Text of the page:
A few months ago, I reached my boiling point with the word disruptive. I was researching affiliate programs and asked a fellow business owner about his experience running them. He had developed a new service to manage affiliates and said something to the effect of, “We’re taking our decade of experience in affiliate management and turning the system on its head in a truly disruptive way.” I shut my computer and banged my forehead against it until I concussed myself into unconciousness. Not only did he fail to describe the service that I potentially needed, he used what has become my most loathed term in business.
Here is what a disruptive product or service is NOT: something that is faster, cooler, cleverer, more ethical, or superficially different than its competition. While these features can be innovative, innovation is not synonymous withdisruptive.
Within the span of two weeks, I heard two new luggage brands say their carry-on is truly disruptive. The first was the Go-Ro on Kickstarter, a seriously cool-looking bag that I would totally shell-out an imaginary $500 for, or at the very least, pin onto one of my Pinterest boards. I watched the entire pitch video and held my breath, thinking I had made it through their entire narrative without hearing the claim of industry disruption. But, alas, homeboy sneaked it in there in the last 30 seconds.
The second time was on my favorite show, Shark Tank. Before the Go-Ro, there was Trunkster. In an argument with one of the Sharks, the founder claimed their roll-top opening and built-in scale – their piéce de résistance – was “truly disruptive.” YOU, reader, YES! YOU can disrupt the luggage industry with a mere $500.
Except, no. You can’t. There’s absolutely nothing disruptive about a wheelie bag that costs MORE than another wheelie bag because it has cool features, even if those features mean you can take your designer luggage off-roading with its big-ass wheels, unlike the tiny baby wheels on your run-of-the-mill wheelie bag. Maybe their built-in USB chargers will disrupt airport electricity usage. I can’t imagine airports would be too put-off by saving a few bucks on their utility bill, since they’ll charge you $6 for a banana.
What disruptive really means is to open-up the market for a product or service to people who were once excluded because of price or access.
A $500 bag is still in the luxury market, and people who don't already spend money on luxury items can't/won't buy it, even if you spent 3 years designing it.
Google’s Android operating system disrupted Apple’s monopoly on smart phones because it’s open-source, so any hardware company, at any price point, can use it. In addition, anyone can make an app for an Android phone, unlike Apple’s infamous red tape for new app developers.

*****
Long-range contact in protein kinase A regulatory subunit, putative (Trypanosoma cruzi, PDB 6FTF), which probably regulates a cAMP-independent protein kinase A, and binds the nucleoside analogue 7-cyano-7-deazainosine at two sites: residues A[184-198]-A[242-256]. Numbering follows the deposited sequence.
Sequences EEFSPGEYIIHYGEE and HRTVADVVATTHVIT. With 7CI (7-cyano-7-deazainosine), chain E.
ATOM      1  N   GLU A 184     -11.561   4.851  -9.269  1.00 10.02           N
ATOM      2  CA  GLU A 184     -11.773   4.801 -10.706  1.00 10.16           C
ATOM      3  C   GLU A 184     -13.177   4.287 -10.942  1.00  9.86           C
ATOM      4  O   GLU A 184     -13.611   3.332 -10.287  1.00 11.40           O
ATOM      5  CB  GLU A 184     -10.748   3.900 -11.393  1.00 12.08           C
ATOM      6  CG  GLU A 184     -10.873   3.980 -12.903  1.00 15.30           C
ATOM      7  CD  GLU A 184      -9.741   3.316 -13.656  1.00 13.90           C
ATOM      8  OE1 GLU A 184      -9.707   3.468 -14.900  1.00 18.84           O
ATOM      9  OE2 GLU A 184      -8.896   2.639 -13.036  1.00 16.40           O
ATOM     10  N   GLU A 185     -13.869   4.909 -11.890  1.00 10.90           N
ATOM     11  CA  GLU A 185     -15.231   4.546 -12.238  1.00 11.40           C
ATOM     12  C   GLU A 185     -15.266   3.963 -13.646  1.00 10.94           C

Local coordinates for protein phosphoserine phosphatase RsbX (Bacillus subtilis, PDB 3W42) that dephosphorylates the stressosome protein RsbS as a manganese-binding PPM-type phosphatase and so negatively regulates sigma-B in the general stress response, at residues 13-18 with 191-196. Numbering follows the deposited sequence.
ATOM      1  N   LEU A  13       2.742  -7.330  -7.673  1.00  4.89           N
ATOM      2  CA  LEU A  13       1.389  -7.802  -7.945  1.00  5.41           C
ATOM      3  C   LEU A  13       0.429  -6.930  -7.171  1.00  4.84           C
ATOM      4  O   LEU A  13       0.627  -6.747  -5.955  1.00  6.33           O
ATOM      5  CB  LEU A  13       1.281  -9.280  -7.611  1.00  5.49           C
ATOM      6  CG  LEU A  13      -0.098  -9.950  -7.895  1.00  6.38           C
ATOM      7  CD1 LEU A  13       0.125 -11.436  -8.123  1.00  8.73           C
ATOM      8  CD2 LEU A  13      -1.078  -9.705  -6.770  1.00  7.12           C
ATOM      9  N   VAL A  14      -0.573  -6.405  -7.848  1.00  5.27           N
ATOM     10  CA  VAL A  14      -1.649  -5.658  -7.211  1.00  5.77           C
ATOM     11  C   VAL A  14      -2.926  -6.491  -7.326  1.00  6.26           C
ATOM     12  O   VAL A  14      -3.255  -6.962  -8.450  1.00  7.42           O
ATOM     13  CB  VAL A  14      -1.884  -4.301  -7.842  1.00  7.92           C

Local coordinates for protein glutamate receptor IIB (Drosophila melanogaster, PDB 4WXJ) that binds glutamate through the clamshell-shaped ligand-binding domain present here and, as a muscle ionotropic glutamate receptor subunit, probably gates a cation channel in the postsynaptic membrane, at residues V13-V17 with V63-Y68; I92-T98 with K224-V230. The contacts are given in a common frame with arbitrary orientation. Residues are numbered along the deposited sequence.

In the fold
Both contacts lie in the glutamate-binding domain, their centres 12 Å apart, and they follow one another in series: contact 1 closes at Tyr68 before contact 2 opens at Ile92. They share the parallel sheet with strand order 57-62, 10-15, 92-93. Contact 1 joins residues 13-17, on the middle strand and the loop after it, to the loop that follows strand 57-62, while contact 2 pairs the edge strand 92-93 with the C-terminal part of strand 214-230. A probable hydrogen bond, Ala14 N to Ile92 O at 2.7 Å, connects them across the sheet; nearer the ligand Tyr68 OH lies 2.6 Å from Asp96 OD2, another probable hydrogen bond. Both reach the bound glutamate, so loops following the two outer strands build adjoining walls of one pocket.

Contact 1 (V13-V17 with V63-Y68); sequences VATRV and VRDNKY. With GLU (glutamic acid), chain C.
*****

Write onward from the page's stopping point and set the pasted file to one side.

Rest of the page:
Uber has disrupted local taxi services (for better or for worse) by letting anyone with a car earn money by shuttling your drunk-ass around, and gives you a cheaper option than Yellow Cab. If you’re really lucky, your Uber driver will have candies and bottled water to sort you out until they can PLEASE JUST STOP AT THAT TACO BELL.
Airbnb has disrupted the hospitality industry.
Spotify has disrupted iTunes, which disrupted Sam Goody. Tidal wanted to be disruptive, but they made a terrible product with an inflated price and the selling point of exclusivity, which is the exact opposite of disruption.
Etsy disrupted that god-awful feeling of cold-calling local boutiques to put your handicrafts on consignment.
You get the picture.
And which company’s site is polluted with disruption? That’s right, EVERLANE. It’s neat they have radically transparent pricing. It’s noble they show us their factories. It’s mega impressive they might be taking market share away from GAP Companies. Are they disruptive? Nah. Shifting the same audience from one product to another is not disrupting an industry, because it’s not opening the apparel basics market to new people who didn't already have access to it.
In fact, the only disruptions in fashion that I can think of were 1) the invention of catalog shopping and 2) fast fashion in its unholiest form.
So, my 2016 ask for all new business owners, innovators, social entrepreneurs, and Kickstarter prospects: Please don’t describe yourself as disruptive. Full stop. Earn that adjective from your customers and critics. Look at the blogging software, Ghost. It's open source, idiot-proof, and was called "disruptive" by Forbes. They didn't show up to disruption island and disruptively stick their disrupt flag into the sand declaring themselves disruptors of the blogosphere. It's like putting "I think I'm really funny" on your Tinder profile. It's not a characteristic that's up for self-assessment.
Your $500 bag is not disruptive.
Your new affiliate service is not disruptive.
Your brilliant marketing angle is not disruptive.
And, let’s be real. This blog post probably won’t disrupt the use of the word disruptive, and will only further add to the semantic satiation.